March 13th, 2013
by The Archivist
Hello DailyINK Comics Readers:
At one time, Mort Walker had so many strips going at once he called his studio “King Features East.” Some of them have come and gone, such as MRS. FITZ’S FLATS of 1957 to 1972, which we looked at here on 13 June 2012. He and later Fred Johnson drew a long running strip for all animal lovers.
It was BONER’S ARK(1968-2000), which was always signed “Addison”, Mort’s middle name. It was a funny series, the setting was inspired by Noah’s ark, only Captain Boner was no great seaman, in fact, he was the least likely to carry out a Noah-like project because he was so dismally incompetent, he didn’t understand navigation charts, or any of the machinery in the wheelhouse, and didn’t even know much more than how to steer. He foolishly built his ark out of Knotty Pine, which lead to having “Knothole Duty”, consisting of someone having to keep a finger in the leak holes below deck, lest the ship fill with seawater. But his worst foul up was his unfortunate oversight of taking only ONE of every species aboard before the deluge.
The animal passengers were mostly a collection of human character failings; Duke the Penguin was a snob, Gop the Elephant and Dem the Donkey would always bring politics to a fist fight, Mom Goose was a scolding busybody, Hyena was an angry troublemaker, and Dumdum the Gorilla was not named for his cleverness.
The star of the group from the start was Priscilla Pig. She was a short, and fat, and obnoxious to the mostly male other animals, yet she was convinced she was destined to be a sexpot movie star, usually dressed in a string sized bikini that didn’t make a difference. She pined for Duke to care about her, but he didn’t. It was Dumdum who was in love with Priscilla, though he could never get further than hand holding with the frustrated porker.
Boner’s cruise began forty-five years ago this week, on 11 March 1968. We never saw the backstory as to how this came about, I guess in the tradition of fantasy fiction, we just have to take what we see on its own terms. After all, if we can accept that animals talk, we can believe they could be on an endless, miserable cruise, too.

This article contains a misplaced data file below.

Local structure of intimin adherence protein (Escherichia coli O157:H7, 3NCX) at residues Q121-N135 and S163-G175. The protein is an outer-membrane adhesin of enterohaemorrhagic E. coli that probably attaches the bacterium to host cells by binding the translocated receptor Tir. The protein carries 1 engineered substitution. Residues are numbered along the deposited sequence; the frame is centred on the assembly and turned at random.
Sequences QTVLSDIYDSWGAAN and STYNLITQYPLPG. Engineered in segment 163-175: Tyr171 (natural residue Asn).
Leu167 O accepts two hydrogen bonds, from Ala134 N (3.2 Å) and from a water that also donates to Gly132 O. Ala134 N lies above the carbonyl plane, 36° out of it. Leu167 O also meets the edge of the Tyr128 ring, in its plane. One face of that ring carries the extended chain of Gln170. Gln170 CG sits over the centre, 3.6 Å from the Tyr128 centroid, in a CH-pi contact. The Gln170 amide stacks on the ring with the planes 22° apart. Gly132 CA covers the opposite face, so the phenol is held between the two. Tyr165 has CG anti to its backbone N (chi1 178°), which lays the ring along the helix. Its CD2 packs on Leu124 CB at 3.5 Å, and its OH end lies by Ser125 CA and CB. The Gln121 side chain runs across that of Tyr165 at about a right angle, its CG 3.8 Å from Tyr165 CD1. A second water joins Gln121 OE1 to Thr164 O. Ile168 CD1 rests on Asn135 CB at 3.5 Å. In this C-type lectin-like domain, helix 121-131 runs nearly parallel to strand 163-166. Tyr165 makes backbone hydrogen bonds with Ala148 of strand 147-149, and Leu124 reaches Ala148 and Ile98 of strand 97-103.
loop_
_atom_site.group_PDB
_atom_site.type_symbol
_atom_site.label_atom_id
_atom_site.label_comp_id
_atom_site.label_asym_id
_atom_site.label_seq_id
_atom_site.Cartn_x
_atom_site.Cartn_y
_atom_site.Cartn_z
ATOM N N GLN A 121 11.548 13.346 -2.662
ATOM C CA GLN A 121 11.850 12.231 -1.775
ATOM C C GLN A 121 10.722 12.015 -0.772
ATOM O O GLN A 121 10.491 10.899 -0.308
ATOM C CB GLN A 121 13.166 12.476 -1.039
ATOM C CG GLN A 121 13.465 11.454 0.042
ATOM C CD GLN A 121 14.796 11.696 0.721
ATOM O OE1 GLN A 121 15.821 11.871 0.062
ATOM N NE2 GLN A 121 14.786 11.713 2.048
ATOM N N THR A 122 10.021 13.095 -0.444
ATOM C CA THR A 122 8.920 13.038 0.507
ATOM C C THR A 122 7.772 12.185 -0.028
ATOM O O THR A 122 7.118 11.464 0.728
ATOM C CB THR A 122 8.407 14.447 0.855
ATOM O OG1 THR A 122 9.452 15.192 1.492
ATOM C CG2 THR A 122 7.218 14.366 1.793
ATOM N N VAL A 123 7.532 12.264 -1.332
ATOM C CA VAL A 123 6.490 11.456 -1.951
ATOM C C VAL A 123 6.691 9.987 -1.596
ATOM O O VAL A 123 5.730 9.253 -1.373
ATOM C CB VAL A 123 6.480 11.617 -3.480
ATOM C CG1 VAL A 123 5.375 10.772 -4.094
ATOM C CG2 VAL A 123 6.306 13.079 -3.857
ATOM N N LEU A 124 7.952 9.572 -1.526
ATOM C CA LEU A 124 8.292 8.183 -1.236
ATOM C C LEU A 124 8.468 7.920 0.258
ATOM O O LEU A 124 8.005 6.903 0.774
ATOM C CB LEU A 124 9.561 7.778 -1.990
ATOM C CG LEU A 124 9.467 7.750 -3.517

The animals often rebelled against their skipper’s bungling by having a mutiny every other week or so, ending with Boner’s walking the plank, Captain Kidd style. But he’s always be back the next day, hardly resenting his rough treatment.
Others in the menagerie were Boner’s right hand man, Aarnie Aardvark, the bullying Rex, the Tyrannosaurus, (there were several dinosaurs aboard!) Officer Otter, the ineffective police force, Three-Can the Toucan, Turtle the mailman, Llama the guru, and Orangutan, who sat on the deck listlessly staring like a zombie all day. The cute little Koala bear was chosen to be the center of interest for a while in 1970. The bear was often seen asking innocent questions and observing the cast foibles, but he was known only as “Little Koala Bear”. So, they ran a contest where readers would select a name him, and the strip was popular enough to generate 49,329 entries from around the US and Canada. The winning submission, “Cubcake”, was sent by Mrs. Georgianna Bender from Scranton, Pennsylvania. She won a two foot tall papier-mâché statue of Cubcake, worth $50.00, made by Mort Walker himself. That it was in fact, worth that much was guaranteed by Mort because he filled it with fifty dollars’ worth of coins and bills. Runners up got autographed posters of the lovable Koala. Autographed by Mort, not Cubcake, one would think.
In 1974, found floating on a raft, was Boner’s wife, Bubbles. She joined in on giving him more headaches, as she was very energetic, high spirited, and a bit goofy. But in no time at all, she showed just why Boner left her behind in the first place- she was devoted to making his life miserable, and their constant fighting lead to a familiar scene over the years, a visit to the marriage counselor, played by Hyena, where nothing ever was resolved. In fact, most of the time, the cast was at odds with each other, which of course meant a rich vein of comic complications.
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